Guards from the Finnish embassy in Kabul said they were desperate for evacuation on Monday, as the Taliban rejected the idea of extending the 31 August deadline for American withdrawal.
The guards were told last week they would not be on the list of those evacuated from Afghanistan as western embassies shut down and staff were pulled out.
Yle News spoke to a guard who said it was a complete shock when Finnish staff were evacuated from the embassy and they were left behind.
"They just said it is the responsibility of your company, not us," said the guard by phone from Kabul. "I have worked with them for seven years, some of us for ten years, they don't care."
"Since they [the Taliban] came to Kabul we have hidden in our homes."
Yle is not naming the guard because of the security threats he currently faces.
Finland has evacuated more than a hundred people, including Finnish citizens and embassy staff, but the guards who provided security at the embassy are not on the list of those to be flown out.
They were employed through a local firm, and on Monday Foreign Minister Pekka Haavisto (Green) had said that it was not possible to extend the list to "sub-contractors' sub-contractors".
The guards said they were employed in visible roles, offering security to Finnish diplomats and politicians in Afghanistan, and are even more at risk than some of those directly employed by the Finnish state.
"When they were going to the other embassies, or they had some meetings, we were escorting them," said the guard. "Behind and front, we were with them all the time. Whenever they were going somewhere we prepared the guards for them and escorted them."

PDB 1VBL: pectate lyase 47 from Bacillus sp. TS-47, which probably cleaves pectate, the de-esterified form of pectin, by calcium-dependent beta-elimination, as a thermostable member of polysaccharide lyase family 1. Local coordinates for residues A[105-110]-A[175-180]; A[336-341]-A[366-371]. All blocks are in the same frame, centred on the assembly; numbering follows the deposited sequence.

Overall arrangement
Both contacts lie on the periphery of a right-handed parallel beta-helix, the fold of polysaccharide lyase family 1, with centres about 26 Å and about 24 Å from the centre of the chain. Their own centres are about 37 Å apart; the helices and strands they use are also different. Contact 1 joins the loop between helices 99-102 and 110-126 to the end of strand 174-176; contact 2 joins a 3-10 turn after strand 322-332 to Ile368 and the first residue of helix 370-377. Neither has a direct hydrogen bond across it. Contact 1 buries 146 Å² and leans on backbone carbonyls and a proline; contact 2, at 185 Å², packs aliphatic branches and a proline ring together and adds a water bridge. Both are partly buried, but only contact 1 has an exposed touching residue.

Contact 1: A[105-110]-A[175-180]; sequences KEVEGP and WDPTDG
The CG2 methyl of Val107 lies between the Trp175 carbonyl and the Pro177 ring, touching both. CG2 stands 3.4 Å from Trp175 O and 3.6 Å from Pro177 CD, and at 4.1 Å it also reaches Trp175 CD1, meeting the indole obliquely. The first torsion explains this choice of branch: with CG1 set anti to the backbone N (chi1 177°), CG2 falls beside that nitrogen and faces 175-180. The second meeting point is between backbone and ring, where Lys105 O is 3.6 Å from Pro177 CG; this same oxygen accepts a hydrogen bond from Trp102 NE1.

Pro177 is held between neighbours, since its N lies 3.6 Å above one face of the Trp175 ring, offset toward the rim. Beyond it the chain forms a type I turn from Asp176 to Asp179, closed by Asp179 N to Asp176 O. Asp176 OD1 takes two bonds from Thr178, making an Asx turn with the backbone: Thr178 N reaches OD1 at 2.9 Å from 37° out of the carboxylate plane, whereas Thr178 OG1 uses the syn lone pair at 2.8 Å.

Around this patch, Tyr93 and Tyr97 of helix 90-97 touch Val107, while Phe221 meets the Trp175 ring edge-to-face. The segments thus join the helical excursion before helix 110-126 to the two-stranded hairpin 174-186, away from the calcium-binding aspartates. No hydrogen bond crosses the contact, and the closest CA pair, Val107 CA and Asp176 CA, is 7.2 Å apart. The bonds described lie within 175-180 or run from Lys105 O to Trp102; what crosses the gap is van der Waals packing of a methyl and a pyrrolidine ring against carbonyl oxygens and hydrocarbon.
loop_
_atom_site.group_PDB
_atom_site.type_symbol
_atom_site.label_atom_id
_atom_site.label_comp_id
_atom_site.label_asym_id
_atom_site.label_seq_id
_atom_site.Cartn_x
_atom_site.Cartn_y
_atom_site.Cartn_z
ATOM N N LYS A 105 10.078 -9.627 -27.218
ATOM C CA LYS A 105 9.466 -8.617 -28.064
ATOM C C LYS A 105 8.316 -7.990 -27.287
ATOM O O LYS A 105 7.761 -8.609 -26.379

Other western countries have made similar decisions, with local staff employed by sub-contractors — often the arrangement for security guards — left off evacuation lists.
They have faced heavy criticism and on Friday the United Kingdom announced that it had reversed its decision not to grant visas to embassy guards from Kabul.
Yle has seen the guards' IDs and references. A Finn who worked in Kabul confirmed their authenticity and told Yle the guards "kept us alive and made it possible for us to do our work".
They are employed by a sub-contractor in Afghanistan paid by a Finnish firm that had the contract to secure the embassy from the Finnish Ministry of Foreign Affairs.
Yle contacted the company, but they had not returned the call by the time of publication.
"I don't know who has made the decision that they belong to a local company and should not come to Finland," said the guard. "I don't know who said that in Finland. They ignored us."
The decision to leave guards off the evacuation order was criticised in the Finnish parliament last week, with Finns Party MP Tom Packalén saying that Finland was leaving behind "a group of people who have risked their own lives for Finland's security".
Packalén warned that Finland could pay a 'steep price' one day, if future employees conclude that their safety would not be guaranteed.
In Kabul, the guard that Yle spoke to admitted that his documents could save his life, if he manages to claim asylum outside Afghanistan — but could also be his death warrant.
"If Taliban search our houses they will find it and can easily kill us," added the guard via an instant messaging service after the interview. "That's the fault of the Finnish embassy. We will not forgive them."